When the bull market ends, it probably won’t be due to Michael Flynn and his agreement to cooperate with the special counsel probe into potential links between the Trump campaign and the Russian government during the 2016 elections, investors and analysts said.
“The Trump rally may be interrupted, but it will resume as long as the economy continues to improve and corporate profitability continues on the path it’s been on,” said Chris Zaccarelli, chief investment officer at the Independent Advisor Alliance.
Stocks stumbled sharply, volatility spiked, and haven assets jumped late Friday morning after Flynn pleaded guilty to charges he lied to Federal Bureau of Investigation officials in January and an ABC News report said he was prepared to testify that Trump directed him to talk to Russians. In a statement, Flynn said he planned to cooperate with the probe.
But the jolt was short-lived. The S&P 500 SPX, -0.20% ended the day down 0.2%, taking back most of the drop that followed the Flynn news. At one point, the index was down as much as 1.6%. The Dow Jones Industrial Average DJIA, -0.17% which fell more than 300 points a day after powering above the 24,000 milestone for the first time, finished with a decline of just 40.76 and logged its best week of 2017.
Volatility, as measured by the CBOE Volatiity Index VIX, +1.33% or VIX, was up 1.1 points at 12.35 after jumping to 14.58, its highest since August. Haven assets, including gold GCG8, +0.50% and Treasurys, also spiked, but subsequently trimmed gains.
Lara Rhame, senior economist at FS Investments, said the immediate market reaction—a day after the S&P 500 and Dow soared to the latest in a string of records—was less a reflection on the news than it was an illustration that “the market can’t go up every day in a straight line.”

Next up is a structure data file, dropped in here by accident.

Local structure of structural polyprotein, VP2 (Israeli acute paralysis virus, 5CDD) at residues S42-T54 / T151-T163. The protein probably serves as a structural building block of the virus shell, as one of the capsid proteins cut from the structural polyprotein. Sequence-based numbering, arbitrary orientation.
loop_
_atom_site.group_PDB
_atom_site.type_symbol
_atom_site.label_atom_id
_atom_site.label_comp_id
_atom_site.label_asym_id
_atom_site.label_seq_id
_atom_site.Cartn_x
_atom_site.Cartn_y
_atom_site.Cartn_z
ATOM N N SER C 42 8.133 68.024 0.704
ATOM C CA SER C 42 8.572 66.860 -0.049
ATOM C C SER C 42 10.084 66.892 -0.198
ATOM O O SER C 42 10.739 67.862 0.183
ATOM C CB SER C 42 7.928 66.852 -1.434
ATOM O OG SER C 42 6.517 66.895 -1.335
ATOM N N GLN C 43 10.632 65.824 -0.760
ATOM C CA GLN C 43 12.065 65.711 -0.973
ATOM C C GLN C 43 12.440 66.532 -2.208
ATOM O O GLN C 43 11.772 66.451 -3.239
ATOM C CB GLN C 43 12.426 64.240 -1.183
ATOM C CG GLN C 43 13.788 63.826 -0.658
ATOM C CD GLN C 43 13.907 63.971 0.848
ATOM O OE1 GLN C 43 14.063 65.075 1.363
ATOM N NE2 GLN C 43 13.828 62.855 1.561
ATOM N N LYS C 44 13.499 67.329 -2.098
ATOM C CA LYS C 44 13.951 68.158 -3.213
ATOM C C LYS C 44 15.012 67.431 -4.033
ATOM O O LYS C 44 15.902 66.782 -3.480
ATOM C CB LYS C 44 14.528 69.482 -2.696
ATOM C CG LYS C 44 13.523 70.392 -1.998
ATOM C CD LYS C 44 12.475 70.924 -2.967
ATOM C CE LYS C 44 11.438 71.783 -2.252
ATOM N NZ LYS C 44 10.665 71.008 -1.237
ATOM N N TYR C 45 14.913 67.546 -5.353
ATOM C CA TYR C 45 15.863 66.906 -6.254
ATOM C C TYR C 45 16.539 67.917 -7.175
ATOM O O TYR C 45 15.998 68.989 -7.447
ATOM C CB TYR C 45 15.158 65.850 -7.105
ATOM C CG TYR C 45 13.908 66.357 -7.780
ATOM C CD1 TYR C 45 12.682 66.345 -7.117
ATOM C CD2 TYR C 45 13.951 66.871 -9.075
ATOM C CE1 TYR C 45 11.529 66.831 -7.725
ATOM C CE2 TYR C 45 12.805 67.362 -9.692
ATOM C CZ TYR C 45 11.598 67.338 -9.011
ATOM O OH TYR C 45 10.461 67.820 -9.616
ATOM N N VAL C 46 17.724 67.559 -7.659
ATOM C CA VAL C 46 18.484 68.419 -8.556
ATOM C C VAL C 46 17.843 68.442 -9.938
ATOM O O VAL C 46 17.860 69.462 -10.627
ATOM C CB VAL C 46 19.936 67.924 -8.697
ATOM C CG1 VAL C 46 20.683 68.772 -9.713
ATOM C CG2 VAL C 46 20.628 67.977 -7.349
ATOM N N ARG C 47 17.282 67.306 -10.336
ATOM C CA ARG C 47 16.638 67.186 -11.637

‘Buy-the-dip’ is alive and well
There have been a number of political and geopolitical developments in recent weeks, including North Korea’s latest missile launch, that could have had negative consequences but were largely ignored by financial markets, she noted.
The quick unwind of the market’s initial reaction to the Flynn news is noteworthy in that it’s “less a reflection of the severity of the news and more a reflection the buy-the-dip mentality is still dominating,” she said. “Complacency is really taking over.”
Indeed, there are worries about stretched stock valuations that have left equities expensive by almost any measure. Valuations, however, tend to be poor market timing signals, with stocks often remaining historically expensive for long stretches. Markets have seen muted volatility continue in 2017, while stocks have advanced at a relatively steady pace with no major pullbacks.
‘Buy any large selloff’
Stock-market gains have been attributed largely underlying economic strength, both domestic and global, and robust earnings growth have been major drivers of this year’s rally, which has seen a nearly 18% rise for the S&P. Market participants questioned whether the Russia probe would pose a major threat to that narrative.
“I would buy any large selloff and I will continue to advise that course of action until I see signs of recession, because ultimately that is what will signal the end of this bull market,” said Zaccarelli.
Stocks appeared to regain their footing after Senate Majority Leader Mitch McConnell said Republicans have enough votes to ensure passage of their version of tax-cut legislation that had stalled a day earlier due to a procedural hurdle and deficit concerns. Investors have debated the degree to which the stock market has baked in expectations for a slash in the corporate tax rate and other measures, but note that positive legislative developments have tended to provide a boost in recent weeks.
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“I think the market’s reaction is what you get when something completely unexpected comes out of left field,” said Randy Frederick, vice president for trading and derivatives at the Schwab Center for Financial Research. “The immediate reaction is very severe and then you pull back from that.”
Also, it’s unclear at this point how damaging Flynn’s testimony could be to the president, analysts said. And even in a scenario in which President Donald Trump leaves office, Vice President Mike Pence would be fully expected to pursue tax cuts and other business-friendly elements of the Trump agenda. That could provide support, perhaps “without the distraction of a volatile leader,” Frederick said.